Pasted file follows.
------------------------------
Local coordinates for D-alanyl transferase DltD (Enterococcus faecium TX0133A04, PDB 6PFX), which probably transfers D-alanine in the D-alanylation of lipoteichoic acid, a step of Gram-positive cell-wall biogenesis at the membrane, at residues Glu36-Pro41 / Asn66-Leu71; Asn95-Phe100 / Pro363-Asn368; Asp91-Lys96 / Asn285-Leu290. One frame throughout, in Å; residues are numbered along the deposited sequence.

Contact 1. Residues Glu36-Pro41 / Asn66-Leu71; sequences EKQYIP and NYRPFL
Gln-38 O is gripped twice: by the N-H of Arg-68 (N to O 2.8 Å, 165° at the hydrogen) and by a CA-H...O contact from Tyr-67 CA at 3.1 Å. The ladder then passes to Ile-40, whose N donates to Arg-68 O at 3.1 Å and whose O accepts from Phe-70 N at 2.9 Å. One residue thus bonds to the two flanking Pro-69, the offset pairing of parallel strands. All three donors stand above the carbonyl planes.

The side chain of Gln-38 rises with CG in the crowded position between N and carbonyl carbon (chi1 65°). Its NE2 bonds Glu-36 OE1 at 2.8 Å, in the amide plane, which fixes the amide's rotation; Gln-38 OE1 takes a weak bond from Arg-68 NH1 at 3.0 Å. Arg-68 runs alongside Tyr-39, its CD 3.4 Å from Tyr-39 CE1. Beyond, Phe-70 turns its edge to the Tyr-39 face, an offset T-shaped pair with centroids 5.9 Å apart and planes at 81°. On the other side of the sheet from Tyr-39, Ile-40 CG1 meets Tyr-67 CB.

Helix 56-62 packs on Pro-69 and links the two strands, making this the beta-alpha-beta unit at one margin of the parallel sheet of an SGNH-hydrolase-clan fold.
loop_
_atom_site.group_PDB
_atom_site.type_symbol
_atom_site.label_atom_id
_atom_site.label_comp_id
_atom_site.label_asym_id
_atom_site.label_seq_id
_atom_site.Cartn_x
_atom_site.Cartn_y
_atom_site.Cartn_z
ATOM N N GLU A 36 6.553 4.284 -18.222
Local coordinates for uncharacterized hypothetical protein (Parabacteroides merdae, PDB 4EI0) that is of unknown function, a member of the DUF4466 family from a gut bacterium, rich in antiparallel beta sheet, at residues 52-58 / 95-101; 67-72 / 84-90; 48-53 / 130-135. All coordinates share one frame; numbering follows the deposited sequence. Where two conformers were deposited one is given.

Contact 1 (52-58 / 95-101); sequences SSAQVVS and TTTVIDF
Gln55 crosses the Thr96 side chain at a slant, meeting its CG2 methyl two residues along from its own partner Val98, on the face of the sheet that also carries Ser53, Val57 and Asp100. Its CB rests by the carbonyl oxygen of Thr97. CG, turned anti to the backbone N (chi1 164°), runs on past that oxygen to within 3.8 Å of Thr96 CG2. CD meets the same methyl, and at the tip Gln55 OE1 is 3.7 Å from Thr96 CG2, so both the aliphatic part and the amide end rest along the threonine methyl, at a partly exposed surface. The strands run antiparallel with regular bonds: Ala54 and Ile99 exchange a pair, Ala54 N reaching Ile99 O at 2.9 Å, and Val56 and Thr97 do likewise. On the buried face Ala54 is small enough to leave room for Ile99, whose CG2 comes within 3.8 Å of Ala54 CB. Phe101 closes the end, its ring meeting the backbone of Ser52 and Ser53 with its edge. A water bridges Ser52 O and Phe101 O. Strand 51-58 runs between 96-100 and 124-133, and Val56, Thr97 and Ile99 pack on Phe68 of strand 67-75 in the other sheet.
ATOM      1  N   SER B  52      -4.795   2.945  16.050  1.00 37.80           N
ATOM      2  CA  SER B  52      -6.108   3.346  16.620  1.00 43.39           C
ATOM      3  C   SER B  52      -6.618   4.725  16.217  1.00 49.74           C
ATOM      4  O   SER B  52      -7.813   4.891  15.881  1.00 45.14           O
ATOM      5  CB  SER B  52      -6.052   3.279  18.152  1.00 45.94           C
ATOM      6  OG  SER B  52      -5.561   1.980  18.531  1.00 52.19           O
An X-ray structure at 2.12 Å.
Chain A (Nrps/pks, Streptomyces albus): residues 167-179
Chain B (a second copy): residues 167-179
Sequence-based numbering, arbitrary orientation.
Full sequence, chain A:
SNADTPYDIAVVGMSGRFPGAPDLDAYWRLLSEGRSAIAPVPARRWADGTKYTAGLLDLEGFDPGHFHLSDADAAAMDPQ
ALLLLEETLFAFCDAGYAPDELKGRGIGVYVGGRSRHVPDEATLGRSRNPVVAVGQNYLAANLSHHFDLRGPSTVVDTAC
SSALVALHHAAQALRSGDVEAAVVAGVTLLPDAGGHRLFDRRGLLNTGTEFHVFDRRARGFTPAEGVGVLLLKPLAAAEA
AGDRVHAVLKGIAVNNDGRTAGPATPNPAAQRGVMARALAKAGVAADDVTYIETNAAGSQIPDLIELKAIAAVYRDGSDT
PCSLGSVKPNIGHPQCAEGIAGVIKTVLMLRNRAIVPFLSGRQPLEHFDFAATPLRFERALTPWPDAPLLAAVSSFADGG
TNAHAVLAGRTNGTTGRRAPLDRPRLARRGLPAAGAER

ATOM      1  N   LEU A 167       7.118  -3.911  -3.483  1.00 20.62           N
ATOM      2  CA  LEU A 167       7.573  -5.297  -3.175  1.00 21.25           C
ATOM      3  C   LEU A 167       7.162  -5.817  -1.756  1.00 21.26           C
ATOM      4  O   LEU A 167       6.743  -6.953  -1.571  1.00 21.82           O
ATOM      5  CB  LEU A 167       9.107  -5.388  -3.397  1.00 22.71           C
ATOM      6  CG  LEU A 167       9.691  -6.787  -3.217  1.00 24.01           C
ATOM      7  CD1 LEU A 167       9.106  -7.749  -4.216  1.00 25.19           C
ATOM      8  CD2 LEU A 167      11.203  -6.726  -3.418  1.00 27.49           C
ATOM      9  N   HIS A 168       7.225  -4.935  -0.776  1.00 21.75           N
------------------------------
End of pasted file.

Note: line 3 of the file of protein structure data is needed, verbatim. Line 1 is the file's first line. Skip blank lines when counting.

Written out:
Gln-38 O is gripped twice: by the N-H of Arg-68 (N to O 2.8 Å, 165° at the hydrogen) and by a CA-H...O contact from Tyr-67 CA at 3.1 Å. The ladder then passes to Ile-40, whose N donates to Arg-68 O at 3.1 Å and whose O accepts from Phe-70 N at 2.9 Å. One residue thus bonds to the two flanking Pro-69, the offset pairing of parallel strands. All three donors stand above the carbonyl planes.